Negro and the field Negro. And the house Negro always looked out for his
master. When the field Negroes got too much out of line, he held them back
in check. He put 'em back on the plantation.

The house Negro could afford to do that because he lived better than the
field Negro. He ate better, he dressed better, and he lived in a better
house. He lived right up next to the master--in the attic or the
basement. He ate the same food his master ate and wore his same
clothes. And he could talk just like his master--good diction. And he
loved his master more than the master loved himself. That's why he didn't
want his master hurt.

If the master got sick, he'd say, 'What's the matter, boss, we sick'? When
the master's house caust afire, he'd try to put the fire out. He didn't
want his master's house burned. He never wanted his master's property
threatened. That was the house Negro.

But then you had some fielf Negroes, who lived in huts, had nothing to
lose. They wore the worst kind of clothes. They ate the worst food. And
they caught hell. They felt the sting of the lash. They hated their
master; oh yes, they did.

If the master got sick, they'd pray that the master died. If the master's
house caught afire, they'd pray for a strong wind to come along. This was
the difference between the two. And today you still have house Negroes and
field Negroes." Feb. 3, 1965

"Any time you throw your weight behind a political party that controls
two-thirds of the government, and that party can't keep the promises that
it made to you during election time, and you're dumb enough to walk around
continuing to identify yourself with that political party, you're not only
a chump but you're a traitor to your race." April 12, 1964

Malcolm: "You have to wake the people up first, then you'll get action."
Q: "Wake them up to their exploitation?"
Malcolm: "No, to their humanity, to their own worth, and to their
heritage."  interview in Village Voice, Feb. 1965

"I believe that there will ultimately be a clash between the oppressed and
those that do the oppressing. I belive that there will be a clash between
those who want freedom, justice and equality for everyone and those who
want to continue the systems of exploitation. I believe that there will be
that kind of clash, but I don't think that it will be based upon the color
of the skin." Jan. 19, 1965 television interview

Claude Lewis: " When you get old and retire..."

Malcolm: "I'll never get old."

Lewis: "What does that mean?"

Malcolm: "Well, I'll tell you what that means. You'll find very few people
who feel like I fell that live long enough to get old. I'll tell you what
I mean and why I say that. When I say 'by any means necessary,' I mean it
with all my heart, and my mind and my soul. But a black man should give
his life to be free, but he should also be willing to take the life of
those who want to take his. It's reciprocal. And when you really think
like that, you don't live long. And if freedom doesn't come to your
lifetime, it'll come to your children. Another thing about being an old
man, that never has come across my mind. I can't even see myself old."

Lewis: "Well, how would you like to be remembered by your black brothers
and sisters around the world--twenty years from now?"

Malcolm: "Sincere. In whatever I did or do, even if I made mistakes, they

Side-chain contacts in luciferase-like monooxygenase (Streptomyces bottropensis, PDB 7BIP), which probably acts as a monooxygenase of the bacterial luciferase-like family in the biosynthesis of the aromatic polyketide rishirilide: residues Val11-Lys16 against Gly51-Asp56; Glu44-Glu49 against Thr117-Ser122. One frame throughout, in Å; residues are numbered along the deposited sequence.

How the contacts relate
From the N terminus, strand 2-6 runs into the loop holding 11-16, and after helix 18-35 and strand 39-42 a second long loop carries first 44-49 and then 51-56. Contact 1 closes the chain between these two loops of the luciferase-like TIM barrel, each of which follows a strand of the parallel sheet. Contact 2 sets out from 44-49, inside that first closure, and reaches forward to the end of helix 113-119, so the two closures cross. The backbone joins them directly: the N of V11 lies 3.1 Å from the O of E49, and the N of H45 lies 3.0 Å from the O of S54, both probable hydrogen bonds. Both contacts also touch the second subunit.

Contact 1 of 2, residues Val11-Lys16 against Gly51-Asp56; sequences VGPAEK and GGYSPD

were made in sincerity. If I'm wrong, I'm wrong in sincerity. I think that
the best a person can be--he can be wrong, but if he's sincere you can put
up with him. But you can't put up with a person who's right, if he's
insincere. I'd rather deal with a person's sincerity, and respect a person
for their sincerity than anything else. Especially when you're living in a
world that's so hypocritical." Interview with Claude Lewis, December 1964

James Baldwin, from a 1972 essay (reproduced in "Malcolm X: As They Knew
Him," ed. David Gallen, 1992):

The others were discussing the past or the future, or a country which may
once have existed, or one which may yet be brought into existence--Malcolm
was speaking of the bitter and unanswerable present. And it was
too important that this be heard for anyoen to attempt to soften it.It was
important, of course, for white people to hear it, if they were still able
to hear; but it was of the utmost importance for black people to hear it,
for the sake of their morale. It was important for them to know that there
was someone like them in public life, telling the truth about their

Malcolm considered himself to be the spiritual property of the people who
produced him. He did not consider himself to be their savior, he was far
too modest for that, and gave that role to another; but he considered
himself to be their servant and, in order not to betray that trust, he was
willing to die, and died.

Malcolm was not a racist, not even when he thought he was. His
intelligence was far too complex than that; furthermore, if he had been a
racist, not many in this racist country would have considered him
dangerous. He would have sounded familiaar and even comforting, his
familiar rage confirming the reality of white power, and sensuously
inflaming a bizarre species of guilty eroticism without which, I am
beginning to believe, most white Americans of the more or less liberal
persuasion cannot draw a single breath.

What made him unfamiliar and dangerous was not his hatred for white people
but his love for blacks, his apprehension of the horror of the black
condision and the reasons for it, and his determination so to work on
their hearts and minds that they would be enabled to see their condition
and change it themselves.